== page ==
I completely disagree with the thrust of this: that any real Christian conception of relationship with God must be predicated on free-will. And what "genuine but limited autonomy" means exactly is far beyond the scope of this book or my review, so I'm not going to get into it right now.
Later, Hick has a chapter on pain, and one on suffering that were very illuminating. One cool thing in the pain chapter was the recognition of how completely subjective it is. "The sufferer's inner attitude can exercise a powerful formative and transformative effect. How a sufferer supports the pain, how he copes with the pain experience, often depends on this inner attitude… A strong, vital personality will, when in good health not permit even intense physical pain to take up too much room in his consciousness or to have too large a scope for expression; he will not allow the pain 'to take hold of him'. (H.K. Beecher) P. 297
I see a shining example of this in my wife who is in pain constantly. Unlike me, she simply does not permit pain to hog up her consciousness. She just keeps going. Further insight is brought up with the example of people in sports, who endure a lot of pain, but because the context is one of competition or enjoyment it doesn't diminish the experience much at all. Whereas the exact same pain in another context can really ruin your day.
From here he launches into an examination of why God would even make creatures that are susceptible to pain. He lists Hume's challenges to the idea that God had to create physical creatures susceptible to pain, and gives some great refutations.
The next chapter tackles suffering. It's distinction from pain is explicated thusly: "We shall, I believe, be using the words to mark an important distinction within human experience if we differentiate between pain on the one hand and suffering , misery, or anguish (three terms that I shall use synonymously) on the other. Pain is, as we have seen in the previous chapter, a specific physical sensation. Suffering, however, is a mental state which may be as complex as human life itself. The endurance of pain is sometimes, but not always or even usually, an ingredient of suffering." And further: "Attempting then, to define an all-to-common dimension of our experience, I would suggest that by suffering we mean that state of mind in which we wish violently or obsessively that our situation were otherwise." A few examples: "…regret and remorse; anxiety and despair; guilt, shame, and embarrassment; the loss of someone loved; the sense of rejection, of frustrated wishes, and of failure." P. 318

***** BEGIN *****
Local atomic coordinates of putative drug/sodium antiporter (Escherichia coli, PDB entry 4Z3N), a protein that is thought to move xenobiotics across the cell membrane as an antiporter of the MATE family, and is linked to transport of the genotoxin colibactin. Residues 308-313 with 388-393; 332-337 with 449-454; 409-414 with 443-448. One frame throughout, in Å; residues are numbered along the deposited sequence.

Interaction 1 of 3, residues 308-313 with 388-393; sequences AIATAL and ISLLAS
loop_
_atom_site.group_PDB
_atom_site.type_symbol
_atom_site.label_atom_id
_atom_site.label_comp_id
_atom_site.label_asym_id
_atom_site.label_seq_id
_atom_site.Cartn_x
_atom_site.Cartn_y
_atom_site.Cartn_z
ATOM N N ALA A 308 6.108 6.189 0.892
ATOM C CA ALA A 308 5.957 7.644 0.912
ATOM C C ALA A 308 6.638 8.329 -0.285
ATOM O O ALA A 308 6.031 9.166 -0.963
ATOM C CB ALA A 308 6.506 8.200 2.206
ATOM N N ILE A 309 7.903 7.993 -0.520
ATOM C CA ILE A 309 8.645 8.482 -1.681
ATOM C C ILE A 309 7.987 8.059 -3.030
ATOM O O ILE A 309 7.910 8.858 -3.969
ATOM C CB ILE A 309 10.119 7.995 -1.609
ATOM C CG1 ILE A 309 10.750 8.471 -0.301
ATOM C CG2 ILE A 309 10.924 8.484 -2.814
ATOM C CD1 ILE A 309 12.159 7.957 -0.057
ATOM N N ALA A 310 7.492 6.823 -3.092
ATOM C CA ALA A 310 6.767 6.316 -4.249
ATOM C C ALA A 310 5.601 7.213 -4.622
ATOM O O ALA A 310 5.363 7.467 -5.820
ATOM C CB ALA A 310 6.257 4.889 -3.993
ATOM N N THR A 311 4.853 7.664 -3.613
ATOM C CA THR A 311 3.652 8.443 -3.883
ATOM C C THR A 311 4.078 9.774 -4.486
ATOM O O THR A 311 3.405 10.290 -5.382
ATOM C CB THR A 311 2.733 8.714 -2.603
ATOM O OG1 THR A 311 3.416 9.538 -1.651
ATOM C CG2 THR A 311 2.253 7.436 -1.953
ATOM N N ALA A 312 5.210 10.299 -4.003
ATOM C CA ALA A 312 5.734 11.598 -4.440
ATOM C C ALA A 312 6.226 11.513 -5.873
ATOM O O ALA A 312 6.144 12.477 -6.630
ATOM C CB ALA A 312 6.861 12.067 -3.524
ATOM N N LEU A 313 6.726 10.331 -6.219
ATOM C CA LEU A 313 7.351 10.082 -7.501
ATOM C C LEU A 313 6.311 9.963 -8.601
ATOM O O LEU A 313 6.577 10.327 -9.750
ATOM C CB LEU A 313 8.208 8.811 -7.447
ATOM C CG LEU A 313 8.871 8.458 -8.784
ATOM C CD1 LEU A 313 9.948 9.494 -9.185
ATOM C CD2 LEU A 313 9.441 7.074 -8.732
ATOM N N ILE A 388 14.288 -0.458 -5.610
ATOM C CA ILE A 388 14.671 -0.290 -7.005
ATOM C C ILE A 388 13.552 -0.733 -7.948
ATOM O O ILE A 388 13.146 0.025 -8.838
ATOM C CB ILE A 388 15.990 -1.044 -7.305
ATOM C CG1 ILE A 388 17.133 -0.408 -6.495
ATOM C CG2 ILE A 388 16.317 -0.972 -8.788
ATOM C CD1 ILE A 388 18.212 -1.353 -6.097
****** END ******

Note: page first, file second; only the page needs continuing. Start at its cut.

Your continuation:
"These all differ from physical pain in that they refer beyond the present moment. To be miserable is to be aware of a larger context of existence than one's immediate physical sensations, and to be overcome by the anguished wish that this wider situation were other than it is." P. 319
So now we come to the question of why God would allow suffering. What we get is a sort of mish-mash of ideas as a free-will defense is mixed with a soul-making defense.
"Seeking to relate the sad facts of human misery to the problem of theodicy, we have to ask ourselves whether a world from which suffering was excluded would serve what we are supposing to be the divine purpose of soul-making. Having been created through the long evolutionary process as a personal creature made in the 'image' of God, would man be able to grow without suffering towards the finite 'likeness' of God? So far as human nature itself is concerned, the question concerns man's liability to bring suffering upon himself and upon his fellows by his own selfishness, greed, cruelty, and lovelessness. … We concluded that in order for man to be endowed with the freedom in relation to God that is essential if he is to come to his Creator in uncompelled faith and love, he must be initially set at an epistemic 'distance' from that Creator." P. 322